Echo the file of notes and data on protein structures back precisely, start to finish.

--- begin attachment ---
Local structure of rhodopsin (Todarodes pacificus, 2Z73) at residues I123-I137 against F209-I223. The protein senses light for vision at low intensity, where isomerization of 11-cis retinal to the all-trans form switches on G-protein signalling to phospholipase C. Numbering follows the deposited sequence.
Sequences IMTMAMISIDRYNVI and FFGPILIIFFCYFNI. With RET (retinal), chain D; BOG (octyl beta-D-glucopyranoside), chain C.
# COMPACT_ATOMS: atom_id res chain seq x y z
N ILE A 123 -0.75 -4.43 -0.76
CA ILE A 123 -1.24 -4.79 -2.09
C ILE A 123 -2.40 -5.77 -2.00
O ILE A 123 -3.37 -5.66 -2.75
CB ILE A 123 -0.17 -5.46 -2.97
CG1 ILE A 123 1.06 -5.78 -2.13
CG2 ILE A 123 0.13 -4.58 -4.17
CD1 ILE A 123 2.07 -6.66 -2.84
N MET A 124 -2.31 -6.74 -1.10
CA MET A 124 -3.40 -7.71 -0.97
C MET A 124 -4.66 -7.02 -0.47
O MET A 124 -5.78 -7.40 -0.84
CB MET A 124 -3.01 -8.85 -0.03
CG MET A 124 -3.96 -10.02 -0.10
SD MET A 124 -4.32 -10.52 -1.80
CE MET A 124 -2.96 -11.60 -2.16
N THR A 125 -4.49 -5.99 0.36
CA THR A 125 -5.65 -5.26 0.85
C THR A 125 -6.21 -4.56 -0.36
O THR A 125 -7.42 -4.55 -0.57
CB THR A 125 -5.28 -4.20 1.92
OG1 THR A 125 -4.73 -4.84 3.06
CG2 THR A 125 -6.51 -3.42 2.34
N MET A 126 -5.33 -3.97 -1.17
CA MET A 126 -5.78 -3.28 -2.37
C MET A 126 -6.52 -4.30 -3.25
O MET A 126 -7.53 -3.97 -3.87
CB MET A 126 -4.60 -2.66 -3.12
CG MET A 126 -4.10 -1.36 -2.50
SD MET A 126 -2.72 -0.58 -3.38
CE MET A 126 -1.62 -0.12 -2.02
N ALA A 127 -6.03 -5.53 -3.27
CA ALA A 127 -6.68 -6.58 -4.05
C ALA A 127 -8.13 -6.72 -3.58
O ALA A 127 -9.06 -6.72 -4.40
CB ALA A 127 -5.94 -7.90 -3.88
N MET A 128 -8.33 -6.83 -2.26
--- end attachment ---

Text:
Local structure of rhodopsin (Todarodes pacificus, 2Z73) at residues I123-I137 against F209-I223. The protein senses light for vision at low intensity, where isomerization of 11-cis retinal to the all-trans form switches on G-protein signalling to phospholipase C. Numbering follows the deposited sequence.
Sequences IMTMAMISIDRYNVI and FFGPILIIFFCYFNI. With RET (retinal), chain D; BOG (octyl beta-D-glucopyranoside), chain C.
# COMPACT_ATOMS: atom_id res chain seq x y z
N ILE A 123 -0.75 -4.43 -0.76
CA ILE A 123 -1.24 -4.79 -2.09
C ILE A 123 -2.40 -5.77 -2.00
O ILE A 123 -3.37 -5.66 -2.75
CB ILE A 123 -0.17 -5.46 -2.97
CG1 ILE A 123 1.06 -5.78 -2.13
CG2 ILE A 123 0.13 -4.58 -4.17
CD1 ILE A 123 2.07 -6.66 -2.84
N MET A 124 -2.31 -6.74 -1.10
CA MET A 124 -3.40 -7.71 -0.97
C MET A 124 -4.66 -7.02 -0.47
O MET A 124 -5.78 -7.40 -0.84
CB MET A 124 -3.01 -8.85 -0.03
CG MET A 124 -3.96 -10.02 -0.10
SD MET A 124 -4.32 -10.52 -1.80
CE MET A 124 -2.96 -11.60 -2.16
N THR A 125 -4.49 -5.99 0.36
CA THR A 125 -5.65 -5.26 0.85
C THR A 125 -6.21 -4.56 -0.36
O THR A 125 -7.42 -4.55 -0.57
CB THR A 125 -5.28 -4.20 1.92
OG1 THR A 125 -4.73 -4.84 3.06
CG2 THR A 125 -6.51 -3.42 2.34
N MET A 126 -5.33 -3.97 -1.17
CA MET A 126 -5.78 -3.28 -2.37
C MET A 126 -6.52 -4.30 -3.25
O MET A 126 -7.53 -3.97 -3.87
CB MET A 126 -4.60 -2.66 -3.12
CG MET A 126 -4.10 -1.36 -2.50
SD MET A 126 -2.72 -0.58 -3.38
CE MET A 126 -1.62 -0.12 -2.02
N ALA A 127 -6.03 -5.53 -3.27
CA ALA A 127 -6.68 -6.58 -4.05
C ALA A 127 -8.13 -6.72 -3.58
O ALA A 127 -9.06 -6.72 -4.40
CB ALA A 127 -5.94 -7.90 -3.88
N MET A 128 -8.33 -6.83 -2.26